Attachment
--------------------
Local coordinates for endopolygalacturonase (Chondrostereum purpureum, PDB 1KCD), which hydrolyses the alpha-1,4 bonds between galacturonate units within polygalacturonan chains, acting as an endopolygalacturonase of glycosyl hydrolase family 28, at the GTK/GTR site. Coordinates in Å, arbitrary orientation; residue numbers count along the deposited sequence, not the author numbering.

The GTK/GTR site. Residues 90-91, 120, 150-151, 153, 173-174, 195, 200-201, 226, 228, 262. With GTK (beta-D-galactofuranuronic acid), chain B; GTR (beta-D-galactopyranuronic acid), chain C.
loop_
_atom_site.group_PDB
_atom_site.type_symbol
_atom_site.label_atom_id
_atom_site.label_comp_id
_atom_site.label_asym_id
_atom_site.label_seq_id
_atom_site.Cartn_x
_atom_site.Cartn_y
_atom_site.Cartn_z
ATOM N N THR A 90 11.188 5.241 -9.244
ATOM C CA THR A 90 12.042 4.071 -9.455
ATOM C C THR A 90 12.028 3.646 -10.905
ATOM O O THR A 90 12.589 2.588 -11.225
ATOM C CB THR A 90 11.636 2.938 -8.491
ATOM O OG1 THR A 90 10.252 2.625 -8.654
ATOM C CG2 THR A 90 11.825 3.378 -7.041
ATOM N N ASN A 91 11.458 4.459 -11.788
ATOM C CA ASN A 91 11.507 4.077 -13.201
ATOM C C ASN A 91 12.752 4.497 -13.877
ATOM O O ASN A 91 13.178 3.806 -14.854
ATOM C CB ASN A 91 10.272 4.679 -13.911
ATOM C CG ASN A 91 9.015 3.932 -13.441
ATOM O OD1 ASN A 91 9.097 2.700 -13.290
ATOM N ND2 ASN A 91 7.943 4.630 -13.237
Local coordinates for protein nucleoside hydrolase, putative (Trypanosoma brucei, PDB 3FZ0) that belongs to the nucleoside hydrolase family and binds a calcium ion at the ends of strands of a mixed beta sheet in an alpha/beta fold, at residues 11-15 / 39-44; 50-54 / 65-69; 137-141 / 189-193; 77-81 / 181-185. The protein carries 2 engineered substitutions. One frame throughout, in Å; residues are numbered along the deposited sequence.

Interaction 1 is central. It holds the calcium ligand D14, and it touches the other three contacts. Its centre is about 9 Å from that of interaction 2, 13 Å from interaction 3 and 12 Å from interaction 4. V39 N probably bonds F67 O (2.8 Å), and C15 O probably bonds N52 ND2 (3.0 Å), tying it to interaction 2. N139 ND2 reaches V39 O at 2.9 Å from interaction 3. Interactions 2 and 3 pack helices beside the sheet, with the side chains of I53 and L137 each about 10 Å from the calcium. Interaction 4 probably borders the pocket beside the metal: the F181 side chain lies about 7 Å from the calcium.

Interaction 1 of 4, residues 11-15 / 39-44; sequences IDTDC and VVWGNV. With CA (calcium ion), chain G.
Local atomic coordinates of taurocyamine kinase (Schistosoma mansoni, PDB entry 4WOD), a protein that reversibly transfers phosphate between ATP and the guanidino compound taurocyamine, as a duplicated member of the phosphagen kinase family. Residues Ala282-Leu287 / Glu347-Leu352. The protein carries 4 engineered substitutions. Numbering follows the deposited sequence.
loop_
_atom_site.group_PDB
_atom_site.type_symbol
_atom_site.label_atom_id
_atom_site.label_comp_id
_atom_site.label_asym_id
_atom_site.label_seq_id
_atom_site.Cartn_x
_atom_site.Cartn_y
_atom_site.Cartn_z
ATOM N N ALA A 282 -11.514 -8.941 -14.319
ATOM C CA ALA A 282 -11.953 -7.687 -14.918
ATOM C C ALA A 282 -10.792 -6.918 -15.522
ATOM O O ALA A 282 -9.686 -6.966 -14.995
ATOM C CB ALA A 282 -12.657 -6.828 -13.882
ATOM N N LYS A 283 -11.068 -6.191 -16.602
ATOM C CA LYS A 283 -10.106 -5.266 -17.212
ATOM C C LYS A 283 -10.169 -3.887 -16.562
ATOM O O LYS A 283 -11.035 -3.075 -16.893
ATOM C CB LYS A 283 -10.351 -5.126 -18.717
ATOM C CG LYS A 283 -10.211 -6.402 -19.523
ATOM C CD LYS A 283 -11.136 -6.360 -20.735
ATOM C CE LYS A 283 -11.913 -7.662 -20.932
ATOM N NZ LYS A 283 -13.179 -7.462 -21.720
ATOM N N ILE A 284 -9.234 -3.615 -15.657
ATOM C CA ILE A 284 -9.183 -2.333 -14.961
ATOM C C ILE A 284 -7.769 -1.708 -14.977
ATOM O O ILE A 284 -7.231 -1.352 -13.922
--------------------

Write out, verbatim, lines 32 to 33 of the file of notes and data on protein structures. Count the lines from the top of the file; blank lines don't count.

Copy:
loop_
_atom_site.group_PDB